Because of His Impact on the Pacific Palisades Community
No individual has had a bigger impact on Pacific Palisades youth than resident Mike Lanning. Since becoming the Scoutmaster of Troop 223 in 1953, he has seen 804 boys attain the rank of Eagle Scout–a national record.
But it’s not only the teenagers who have felt Lanning’s influence; the troop now has more than 123 assistant scoutmasters because “There is intense parental involvement,” he said. “Probably about 50 of those scoutmasters are parents whose kids have already gone through the program.”
When asked if being named parade marshal was unexpected, Lanning said: “Frankly, I was surprised. I thought they hired generals and movie stars.”
This will be Lanning’s first time riding in the parade since 1979, when he was a Community Council Sparkplug awardee. A half-dozen years earlier, he helped form the Pacific Palisades Community Council as a way to help the town leaders have more influence with City officials and departments.
“I recruited the first chair,” Lanning said.
Born in Indio in 1932, Lanning became a Boy Scout in 1941 and an Eagle Scout in 1947. When he was accepted at UCLA in 1952, he and several friends started looking for a place to live near campus. One apartment was $85, “which was exorbitant,” Lanning recalls.
One of his friends knew about a choir camp at the Presbyterian Synod grounds in Temescal Canyon that had cabins. A man in charge told them that if they fixed up a couple of cabins they could live there–for only $15 a month.
Lanning got involved as a Scoutmaster a year later and stayed in the Palisades. “Parents didn’t want to lose me,” he said, and he was able to live in a remodeled garage while completing his undergraduate and law degrees at UCLA.
After graduating, he went into the Army for six months, and then took his first job as an attorney, in 1958. “It was in Beverly Hills with one of the brothers of a fellow scoutmaster.”
Recognizing him as an eligible bachelor, the moms in town went into overdrive and he could have had a home-cooked meal every night of the week. “One week I had eight dates,” he said.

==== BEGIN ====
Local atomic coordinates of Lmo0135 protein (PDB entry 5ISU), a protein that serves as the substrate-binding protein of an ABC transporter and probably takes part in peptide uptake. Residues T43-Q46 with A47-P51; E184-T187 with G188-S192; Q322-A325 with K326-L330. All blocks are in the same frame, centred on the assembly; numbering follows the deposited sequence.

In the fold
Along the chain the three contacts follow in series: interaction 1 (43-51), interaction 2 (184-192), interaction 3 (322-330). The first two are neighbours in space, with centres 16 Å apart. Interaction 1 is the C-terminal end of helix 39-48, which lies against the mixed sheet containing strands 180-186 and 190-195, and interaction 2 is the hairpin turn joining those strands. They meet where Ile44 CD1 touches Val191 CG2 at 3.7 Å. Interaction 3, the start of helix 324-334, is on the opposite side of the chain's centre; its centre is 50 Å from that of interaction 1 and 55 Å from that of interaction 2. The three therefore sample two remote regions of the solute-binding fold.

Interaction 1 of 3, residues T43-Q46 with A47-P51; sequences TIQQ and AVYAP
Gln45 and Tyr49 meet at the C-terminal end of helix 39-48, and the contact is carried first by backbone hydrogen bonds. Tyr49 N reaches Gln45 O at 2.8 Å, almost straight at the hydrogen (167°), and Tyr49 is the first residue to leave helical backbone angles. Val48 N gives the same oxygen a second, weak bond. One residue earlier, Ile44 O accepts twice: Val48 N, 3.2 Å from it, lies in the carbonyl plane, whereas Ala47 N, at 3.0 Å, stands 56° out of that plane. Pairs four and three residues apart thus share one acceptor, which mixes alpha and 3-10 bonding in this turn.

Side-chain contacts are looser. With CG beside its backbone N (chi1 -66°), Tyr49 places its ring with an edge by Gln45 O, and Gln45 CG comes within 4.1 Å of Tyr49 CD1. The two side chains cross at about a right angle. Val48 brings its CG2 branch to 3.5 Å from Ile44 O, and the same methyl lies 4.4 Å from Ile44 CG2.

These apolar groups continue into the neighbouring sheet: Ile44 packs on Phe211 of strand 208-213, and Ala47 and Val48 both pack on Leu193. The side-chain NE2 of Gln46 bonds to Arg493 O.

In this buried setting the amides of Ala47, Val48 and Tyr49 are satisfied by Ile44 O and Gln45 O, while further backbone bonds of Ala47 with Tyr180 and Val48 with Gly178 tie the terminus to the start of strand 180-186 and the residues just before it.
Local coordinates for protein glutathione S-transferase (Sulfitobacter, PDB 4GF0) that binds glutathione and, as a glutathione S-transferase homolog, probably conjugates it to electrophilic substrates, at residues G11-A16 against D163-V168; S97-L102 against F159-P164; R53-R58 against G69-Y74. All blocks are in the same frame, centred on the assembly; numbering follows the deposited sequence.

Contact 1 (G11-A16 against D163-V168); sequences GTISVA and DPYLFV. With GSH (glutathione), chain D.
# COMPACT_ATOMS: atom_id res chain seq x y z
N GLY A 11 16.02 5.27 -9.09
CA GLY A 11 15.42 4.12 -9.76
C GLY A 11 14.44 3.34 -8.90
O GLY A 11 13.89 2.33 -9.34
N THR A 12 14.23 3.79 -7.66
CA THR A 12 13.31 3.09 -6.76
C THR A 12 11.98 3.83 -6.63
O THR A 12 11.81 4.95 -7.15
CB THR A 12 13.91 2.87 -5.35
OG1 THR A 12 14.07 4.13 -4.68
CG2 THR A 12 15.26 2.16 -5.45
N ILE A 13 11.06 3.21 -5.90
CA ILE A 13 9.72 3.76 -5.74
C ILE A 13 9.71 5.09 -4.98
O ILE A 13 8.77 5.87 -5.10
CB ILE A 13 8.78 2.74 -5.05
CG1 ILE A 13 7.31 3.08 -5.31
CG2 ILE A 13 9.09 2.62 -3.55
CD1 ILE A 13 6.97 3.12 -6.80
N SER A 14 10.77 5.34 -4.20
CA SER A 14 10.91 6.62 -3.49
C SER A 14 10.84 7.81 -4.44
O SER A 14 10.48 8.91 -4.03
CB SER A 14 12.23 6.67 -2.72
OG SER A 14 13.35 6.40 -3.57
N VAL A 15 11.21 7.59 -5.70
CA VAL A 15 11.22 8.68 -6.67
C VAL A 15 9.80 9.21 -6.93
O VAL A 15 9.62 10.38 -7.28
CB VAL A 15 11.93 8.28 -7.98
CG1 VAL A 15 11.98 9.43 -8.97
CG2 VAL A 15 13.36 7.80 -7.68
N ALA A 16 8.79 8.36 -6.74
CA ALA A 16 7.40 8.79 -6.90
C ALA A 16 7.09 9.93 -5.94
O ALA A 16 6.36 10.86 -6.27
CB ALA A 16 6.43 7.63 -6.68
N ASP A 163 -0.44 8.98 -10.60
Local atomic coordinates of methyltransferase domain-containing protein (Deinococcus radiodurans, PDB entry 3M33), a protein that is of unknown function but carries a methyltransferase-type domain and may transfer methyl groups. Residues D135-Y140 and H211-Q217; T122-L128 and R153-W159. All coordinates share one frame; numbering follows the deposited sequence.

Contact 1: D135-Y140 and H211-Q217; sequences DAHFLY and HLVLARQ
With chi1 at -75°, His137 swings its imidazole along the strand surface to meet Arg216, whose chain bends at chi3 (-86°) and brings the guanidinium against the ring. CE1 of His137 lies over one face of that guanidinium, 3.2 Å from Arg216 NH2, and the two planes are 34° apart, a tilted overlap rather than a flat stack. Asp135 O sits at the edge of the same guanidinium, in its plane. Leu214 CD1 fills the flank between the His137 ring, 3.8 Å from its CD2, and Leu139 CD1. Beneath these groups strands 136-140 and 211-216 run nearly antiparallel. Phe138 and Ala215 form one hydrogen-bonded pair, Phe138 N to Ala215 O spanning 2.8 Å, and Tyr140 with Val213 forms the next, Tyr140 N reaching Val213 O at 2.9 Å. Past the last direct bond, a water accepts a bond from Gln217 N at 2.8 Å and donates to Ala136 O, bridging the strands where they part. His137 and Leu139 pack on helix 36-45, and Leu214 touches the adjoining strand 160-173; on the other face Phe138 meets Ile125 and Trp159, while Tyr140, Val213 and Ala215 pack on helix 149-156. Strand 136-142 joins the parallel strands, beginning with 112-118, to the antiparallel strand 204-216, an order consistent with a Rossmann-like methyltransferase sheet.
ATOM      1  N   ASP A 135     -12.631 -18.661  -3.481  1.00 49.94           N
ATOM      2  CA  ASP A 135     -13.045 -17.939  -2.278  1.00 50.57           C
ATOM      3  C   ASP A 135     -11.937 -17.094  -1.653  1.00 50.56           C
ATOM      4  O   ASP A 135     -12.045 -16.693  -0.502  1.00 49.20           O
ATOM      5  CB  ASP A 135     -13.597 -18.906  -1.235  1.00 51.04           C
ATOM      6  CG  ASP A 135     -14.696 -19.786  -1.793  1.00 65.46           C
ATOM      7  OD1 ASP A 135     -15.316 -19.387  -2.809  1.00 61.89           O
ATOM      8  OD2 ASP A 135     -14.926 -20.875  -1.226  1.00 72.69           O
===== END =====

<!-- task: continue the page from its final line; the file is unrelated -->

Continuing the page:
He eventually met his wife Carol through Scouting, when her two boys signed up. They started dating in 1962 and were married in 1973. The couple have three children, six grandchildren and two great-grandsons.
From 1961 through 1976, Lanning worked in real estate development before setting up his own law practice. He specializes in estate planning and asset protection.
He has received numerous Scouting awards including Distinguished Eagle, and regional, council and district awards of merit, Scoutmaster of the Year, the James E. West Society Award and the Americanism Award Honoree (past awardees included Gerald Ford and Bob Hope).
Lanning is active at St. Matthew’s Church, where he served as the Senior Warden. He and Carol were named 2017 Honorary Canons of the Cathedral Center, for long outstanding service to the diocese, its bishops and the Parish.
Lanning was asked why so many Scouts make Eagle status in Troop 223.
“What we do week to week leads to merit badges,” he said, but more importantly, the troop has established a tradition. “If you’ve joined the troop, you’re going to become an Eagle. It’s an expectation.”
Lanning cited two other reasons: the individual attention given the boys by the Assistant Scoutmaster and the physical facilities at the troop’s meeting place at St. Matthew’s.
After being in Scouting for nearly eight decades, Lanning said he wishes that “I could figure out a way to get more parents to come and take a look at the program.” He notes that there’s no way to quantify the leadership skills and self-confidence that youth in the program acquire.
He feels that many parents sign kids up for sports, but that there is no comparison between club sports and the life lessons Scouts learn.
For example, on an adventure trip, “Scouts average 50 miles a week backpacking. They carry everything they need to wear and to eat,” Lanning said, noting that Scouts soon realize they can’t just go down to the store and buy something. They learn self-reliance.
And, he rues that more people don’t realize that Scouting “is the oldest conservation organization in America. We’re trying to get kids to take care of nature.”
When asked if he has plans for retirement, Lanning said that he remembered when he was camping as a Scout, an older Scoutmaster went to take a nap under a tree and died.
“Might not be a bad way to go,” he said, but added, “I have no plans of retiring.”
In a 2014 speech to Eagle Scouts, Lanning said: “First remember to be thankful, it will empower you and help you set aside the small stuff. Second, be opportunistic—the world is full of opportunities and it is fun to be a leader. And third, remember, when the going gets tough, there is an indefatigable force within you that will take you anywhere you want to go.”
(Boys or girls who want more information about Scouting can contact Greg Frost (310) 454-2593 or email email@example.com.)
Wow, that’s an inspiring story. Thank you Scoutmaster Lanning, and thank you Sue, for sharing that story.
I’m passing it along to my son-in-law, also an Eagle Scout, now with a son coming up, maybe a leader!